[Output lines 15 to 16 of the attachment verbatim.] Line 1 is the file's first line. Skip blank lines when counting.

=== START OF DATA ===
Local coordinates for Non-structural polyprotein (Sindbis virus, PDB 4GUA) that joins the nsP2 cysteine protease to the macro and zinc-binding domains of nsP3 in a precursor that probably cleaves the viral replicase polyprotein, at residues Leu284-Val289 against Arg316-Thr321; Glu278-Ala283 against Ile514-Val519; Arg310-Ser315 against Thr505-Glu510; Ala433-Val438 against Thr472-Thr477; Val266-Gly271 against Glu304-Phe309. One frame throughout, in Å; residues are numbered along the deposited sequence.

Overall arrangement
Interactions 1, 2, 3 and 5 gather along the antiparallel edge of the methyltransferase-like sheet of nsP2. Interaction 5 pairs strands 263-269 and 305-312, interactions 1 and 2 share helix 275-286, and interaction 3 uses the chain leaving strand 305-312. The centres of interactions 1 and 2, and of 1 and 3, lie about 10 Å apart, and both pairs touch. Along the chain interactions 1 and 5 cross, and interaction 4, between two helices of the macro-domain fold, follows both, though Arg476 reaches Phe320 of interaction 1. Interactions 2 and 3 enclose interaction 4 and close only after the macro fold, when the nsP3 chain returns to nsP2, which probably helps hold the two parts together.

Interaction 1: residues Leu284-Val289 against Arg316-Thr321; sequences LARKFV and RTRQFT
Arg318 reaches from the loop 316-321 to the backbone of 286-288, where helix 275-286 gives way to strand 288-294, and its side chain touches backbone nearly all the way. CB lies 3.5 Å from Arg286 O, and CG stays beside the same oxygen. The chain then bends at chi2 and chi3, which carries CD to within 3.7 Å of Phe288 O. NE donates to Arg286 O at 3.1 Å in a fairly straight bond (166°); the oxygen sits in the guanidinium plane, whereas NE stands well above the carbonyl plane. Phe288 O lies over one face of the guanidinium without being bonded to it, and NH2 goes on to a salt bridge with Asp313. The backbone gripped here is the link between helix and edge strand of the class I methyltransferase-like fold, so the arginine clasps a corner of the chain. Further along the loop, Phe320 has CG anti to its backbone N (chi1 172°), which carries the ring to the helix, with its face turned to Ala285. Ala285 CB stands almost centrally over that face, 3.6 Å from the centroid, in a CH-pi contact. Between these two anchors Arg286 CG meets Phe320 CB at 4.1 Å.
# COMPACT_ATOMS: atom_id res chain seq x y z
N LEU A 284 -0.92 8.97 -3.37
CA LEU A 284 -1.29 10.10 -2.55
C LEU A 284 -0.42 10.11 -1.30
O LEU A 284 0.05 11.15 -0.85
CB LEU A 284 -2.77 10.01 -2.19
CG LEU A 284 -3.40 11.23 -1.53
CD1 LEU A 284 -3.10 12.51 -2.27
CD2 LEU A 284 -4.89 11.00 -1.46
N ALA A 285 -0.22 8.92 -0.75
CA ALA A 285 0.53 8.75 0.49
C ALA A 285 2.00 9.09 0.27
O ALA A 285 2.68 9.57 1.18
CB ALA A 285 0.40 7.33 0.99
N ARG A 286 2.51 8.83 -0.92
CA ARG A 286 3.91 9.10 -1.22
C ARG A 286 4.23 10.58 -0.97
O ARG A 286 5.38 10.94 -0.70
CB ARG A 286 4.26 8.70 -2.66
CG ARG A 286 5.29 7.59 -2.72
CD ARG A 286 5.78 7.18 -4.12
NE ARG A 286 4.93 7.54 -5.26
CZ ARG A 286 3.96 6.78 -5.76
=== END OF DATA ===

N ALA A 285 -0.22 8.92 -0.75
CA ALA A 285 0.53 8.75 0.49